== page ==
The Comprehensive Plan (Comp Plan), now being updated, is an over-arching document that establishes an inclusive, long-term vision for the physical development of the District of Columbia. The purpose of the Comp Plan is to help guide the District’s growth and change. It is meant to offer benefits for both current and future DC residents. The Comp Plan determines broad goals to guide public decision-making with respect to land use and future detailed planning efforts. But the document is about more than lofty hopes; the law requires all decisions by the city’s Zoning Commission accord with the Plan including zoning regulations and capital budgets.  The Office of Planning started the updating effort in 2019 and amendments are due to be approved in 2021. 

In response, ANC 3/4G created a task force to better understand and influence the Comp Plan’s impact on Chevy Chase. The task force produced the ANC’s Comprehensive Plan Resolutions and submitted them to the DC Office of Planning (OP). OP organized the ANC’s output into twenty-five resolutions that include environmental light pollution, affordable and workforce housing, increasing density along Connecticut Avenue and elsewhere in the neighborhood, building infrastructure (schools and community center/library complex), naming Connecticut Avenue a Chevy Chase Gateway, and requesting a Small Area Plan (SAP).

As a result of the ANC’s efforts and with the support of Council Member Mary Cheh, who secured a $150,000 budget for the effort, Chevy Chase is about to launch an intensive small area planning process for the Connecticut Avenue commercial district core of the community. The process will be overseen by OP officials and members of a Community Advisory Committee on which the Chevy Chase Citizens Association sits. 

The public will have a first chance to shape how the process will work at a launch meeting for the plan March 4th starting at 6:30 p.m. Enroll at

The borders of the SAP are shown below. Significantly, the borders are broader and deeper than asked for by the ANC. In further newsletters, we will provide insight into the progress of the deliberations.

Concurrently last year, the ANC created a Task Force on Racism comprised of three working groups addressing racial discrimination in Chevy Chase: 1) Community, 2) Education, and 3) Housing. Given our neighborhoods regrettable past, this is an admirable endeavor. The draft reports describe the injustices of the past and offer recommendations to remedy them in the future. The draft reports are finished, have been circulated, and are currently being debated and voted on by the assembled ANC. The complete reports can be found in the ANC website by clicking on the following:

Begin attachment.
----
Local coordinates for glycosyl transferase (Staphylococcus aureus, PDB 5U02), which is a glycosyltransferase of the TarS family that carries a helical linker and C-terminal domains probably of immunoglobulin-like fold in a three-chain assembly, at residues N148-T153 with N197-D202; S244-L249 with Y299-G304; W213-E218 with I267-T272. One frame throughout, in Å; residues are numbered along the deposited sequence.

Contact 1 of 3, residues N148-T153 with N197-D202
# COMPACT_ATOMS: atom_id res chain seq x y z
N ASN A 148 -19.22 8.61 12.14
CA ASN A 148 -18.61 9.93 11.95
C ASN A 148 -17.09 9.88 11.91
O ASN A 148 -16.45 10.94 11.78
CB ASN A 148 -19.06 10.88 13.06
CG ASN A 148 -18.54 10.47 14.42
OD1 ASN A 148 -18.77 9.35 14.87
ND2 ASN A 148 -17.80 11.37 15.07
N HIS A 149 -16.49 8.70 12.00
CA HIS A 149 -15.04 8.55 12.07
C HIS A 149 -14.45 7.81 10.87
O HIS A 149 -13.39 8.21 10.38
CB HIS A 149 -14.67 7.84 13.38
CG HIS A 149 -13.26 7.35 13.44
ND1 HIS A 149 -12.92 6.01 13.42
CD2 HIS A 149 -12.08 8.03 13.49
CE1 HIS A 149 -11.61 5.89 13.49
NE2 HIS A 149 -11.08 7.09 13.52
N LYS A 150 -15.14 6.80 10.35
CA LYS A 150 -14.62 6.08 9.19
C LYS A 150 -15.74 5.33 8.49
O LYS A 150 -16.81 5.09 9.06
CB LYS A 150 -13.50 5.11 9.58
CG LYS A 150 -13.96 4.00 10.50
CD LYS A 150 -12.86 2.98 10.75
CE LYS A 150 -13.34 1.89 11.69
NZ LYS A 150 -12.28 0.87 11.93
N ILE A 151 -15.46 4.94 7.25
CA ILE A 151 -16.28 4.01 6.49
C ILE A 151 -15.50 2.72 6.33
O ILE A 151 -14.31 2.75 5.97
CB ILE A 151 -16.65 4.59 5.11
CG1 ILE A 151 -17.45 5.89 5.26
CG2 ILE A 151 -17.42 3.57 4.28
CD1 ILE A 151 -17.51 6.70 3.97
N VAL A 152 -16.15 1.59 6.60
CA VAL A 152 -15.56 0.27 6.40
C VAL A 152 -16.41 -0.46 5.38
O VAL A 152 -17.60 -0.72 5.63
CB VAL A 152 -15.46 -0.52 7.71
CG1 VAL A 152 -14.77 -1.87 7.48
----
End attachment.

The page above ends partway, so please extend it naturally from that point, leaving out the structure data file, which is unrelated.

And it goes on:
The reports are viewed in Special Meetings apart from normal ANC business. A coming meeting, probably to be held March 8, will focus on the Housing Work Group Report, its findings, and recommendations. The group’s goal, as stated in the report, is a noble one: to “improve economic and racial diversity and inclusivity in our neighborhood.” The report does an excellent job in describing past legal, financial, and individual wrongdoing in excluding people of color from this neighborhood. The Housing Work Group further states, “The consequences of those policies and practices persist today in the form of elevated housing prices and few affordable housing options for most DC residents.” The report is a worthwhile read for those who want more information about the community’s lamentable history and the recommended approach to remedy that. The CCCA will explore the recommendations in upcoming newsletters, trying to unravel the costs and benefits for those who live and work in Chevy Chase.

All these elements: the ANC’s resolutions to the Comp Plan, the Racism Report, the Small Area Plan comprise the foundational elements of the final amended Comprehensive Plan that will affect us all for a generation to come..

Additional Resources

Shown here are links to some of the key resources that you may wish to review for greater clarity as you consider the consequences of the current policy issues that we have discussed.


Lafayette Elementary School’s Pre-K program probably will shrink from four classes to two in the coming school year because of a lack of space at the recently remodeled school. If only 40 slots are available, it is likely that families with older siblings already attending the school will fill them all. In recent years, the waiting list for Lafayette Pre-K has exceeded 200. 

The school system had proposed to move the entire Lafayette Pre-K program to the former LAMB School at 1375 Missouri Ave., N.W., across Rock Creek Park. Many Lafayette parents opposed the plan in a petition and an Advisory Neighborhood Commission 3/4G meeting. Schools Chancellor Lewis Ferebee said on Jan. 27 that instead of moving Lafayette Pre-K, DCPS would open a Pre-K at the Missouri Ave. location that would be open to students citywide through a lottery. Ferebee said that, "As Lafayette continues to grow in enrollment and with few options to accommodate growth onsite, DCPS will continue to partner with the Department of General Services (DGS) to monitor available facilities and locations for future consideration."